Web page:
It is a quiet Tuesday morning. 11:59am. Day 2 of “real life” (our first weekend here didn’t count). It is bright and sunny outside. I am sitting at my laptop with a cup of tea, when:
Huge sirens go off for what seems like ages… I freeze… Then I hear an echoey voice:
“This is a test. This is a test of the outdoor warning system. This is only a test”
A quick online search to find out what just happened revealed a whole lot of emergency information.
The sirens I heard were a test of the San Francisco Outdoor Public Warning System(1). This is a network of outdoor sirens, mounted on poles and building around the city, to notify people of danger or possible danger. The system is tested every Tuesday at noon, for 15 seconds.
Disaster planning isn’t really an area I had given much thought to before I moved to San Francisco. However, given our proximity to an active fault line and other global events, I figured that rather than just reading about it and thinking that it was a pretty cool concept, I should learn what to do if I heard the sirens at a time other than noon on a Tuesday. I found some really helpful links and tips for planning and preparation. Here’s what I’ve discovered so far:
#1 Register with AlertSF.
This is a notification system that will send you a text message to let you know what’s going on. I registered by text message, but further details on how to register are available on their website.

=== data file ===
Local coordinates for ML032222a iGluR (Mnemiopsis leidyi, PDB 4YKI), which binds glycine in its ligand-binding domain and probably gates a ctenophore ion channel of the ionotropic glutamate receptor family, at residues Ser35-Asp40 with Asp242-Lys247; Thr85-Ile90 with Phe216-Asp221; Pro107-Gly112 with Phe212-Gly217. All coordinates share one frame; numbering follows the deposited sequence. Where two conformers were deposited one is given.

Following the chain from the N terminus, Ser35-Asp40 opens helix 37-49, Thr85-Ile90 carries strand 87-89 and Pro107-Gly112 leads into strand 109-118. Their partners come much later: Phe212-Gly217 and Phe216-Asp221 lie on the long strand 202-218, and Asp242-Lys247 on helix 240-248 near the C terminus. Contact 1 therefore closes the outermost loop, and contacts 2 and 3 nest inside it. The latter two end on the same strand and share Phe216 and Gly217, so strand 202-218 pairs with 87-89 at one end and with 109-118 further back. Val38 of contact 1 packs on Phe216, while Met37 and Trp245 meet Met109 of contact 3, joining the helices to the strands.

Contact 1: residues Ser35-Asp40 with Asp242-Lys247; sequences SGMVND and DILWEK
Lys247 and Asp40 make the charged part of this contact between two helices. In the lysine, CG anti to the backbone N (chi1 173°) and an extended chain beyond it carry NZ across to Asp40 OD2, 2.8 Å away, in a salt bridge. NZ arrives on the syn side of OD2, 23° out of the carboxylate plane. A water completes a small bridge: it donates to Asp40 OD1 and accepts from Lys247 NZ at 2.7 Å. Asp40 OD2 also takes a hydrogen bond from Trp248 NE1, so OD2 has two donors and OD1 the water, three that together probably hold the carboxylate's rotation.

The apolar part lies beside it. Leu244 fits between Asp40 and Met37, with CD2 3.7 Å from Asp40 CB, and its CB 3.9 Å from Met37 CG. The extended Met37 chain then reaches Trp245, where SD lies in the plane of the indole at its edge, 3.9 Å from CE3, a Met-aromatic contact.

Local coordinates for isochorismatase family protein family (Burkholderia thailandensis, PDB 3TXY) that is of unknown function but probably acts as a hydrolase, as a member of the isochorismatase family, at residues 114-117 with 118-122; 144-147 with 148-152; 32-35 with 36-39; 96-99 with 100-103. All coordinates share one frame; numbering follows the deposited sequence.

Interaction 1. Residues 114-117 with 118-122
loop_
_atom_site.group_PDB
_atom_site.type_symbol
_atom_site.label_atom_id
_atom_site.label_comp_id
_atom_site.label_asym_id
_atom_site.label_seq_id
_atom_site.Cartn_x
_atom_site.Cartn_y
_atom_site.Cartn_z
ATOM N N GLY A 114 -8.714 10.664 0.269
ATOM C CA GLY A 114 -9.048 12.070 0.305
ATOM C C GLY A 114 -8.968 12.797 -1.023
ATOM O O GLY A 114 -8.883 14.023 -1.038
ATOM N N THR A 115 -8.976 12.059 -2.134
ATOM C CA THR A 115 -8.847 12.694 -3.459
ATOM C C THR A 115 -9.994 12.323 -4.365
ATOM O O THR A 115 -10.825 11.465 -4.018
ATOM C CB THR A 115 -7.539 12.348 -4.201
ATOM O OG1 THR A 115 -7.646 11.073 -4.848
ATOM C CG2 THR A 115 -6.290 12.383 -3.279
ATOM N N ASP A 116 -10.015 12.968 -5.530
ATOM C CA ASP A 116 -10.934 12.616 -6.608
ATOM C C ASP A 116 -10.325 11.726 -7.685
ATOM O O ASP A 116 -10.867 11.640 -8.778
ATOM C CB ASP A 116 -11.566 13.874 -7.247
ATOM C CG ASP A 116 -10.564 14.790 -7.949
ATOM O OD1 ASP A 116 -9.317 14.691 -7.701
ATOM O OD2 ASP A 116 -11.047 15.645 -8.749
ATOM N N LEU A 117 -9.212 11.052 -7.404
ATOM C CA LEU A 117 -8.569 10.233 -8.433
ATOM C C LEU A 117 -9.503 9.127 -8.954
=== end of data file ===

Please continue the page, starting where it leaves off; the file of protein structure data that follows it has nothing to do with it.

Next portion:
#2 Read the info on SF72
This is San Francisco’s “hub for emergency preparedness”. Their great, no nonsense advice made me think twice about the fact that all we had in the cupboard was a box of tea bags and a can of corn. This also motivated us to create a shared document online with all of our emergency contact details, ID numbers etc.
#3 Create a 72hr kit
I did some online shopping to develop our own version of a Bug Out Bag or 72 hr kit. This is supposed to be enough supplies to get you through a 72hr period without help. At it’s most basic it should contain water and food, but first aid kits, torches, blankets, radios, personal documents are useful too. I’ll be posting what’s in our kit soon.
#4 Come up with a meet-up plan
This bit seems so simple, but how will you get in contact with loved ones if phone lines go down? Where will you meet them? Your office? Their office? Home? It prompted us to have a conversation about our emergency plan and contacts. The links below have great info on what should be in a good plan.
Next time you hear the sirens, why not use it as a chance to review your emergency plans?
Also, if you are really keen, check out the San Francisco Fire Department Neighbourhood Emergency Response Team (NERT). They offer free training on personal emergency preparedness and how to be part of your community’s response team.
I liked these links as a good place to start looking for further info:
***Additional disclaimer: this is just what I’ve done and is not intended to offer advice or guidance. Please inform yourself about the most up to date emergency advice, policies, services and recommendations in your area!***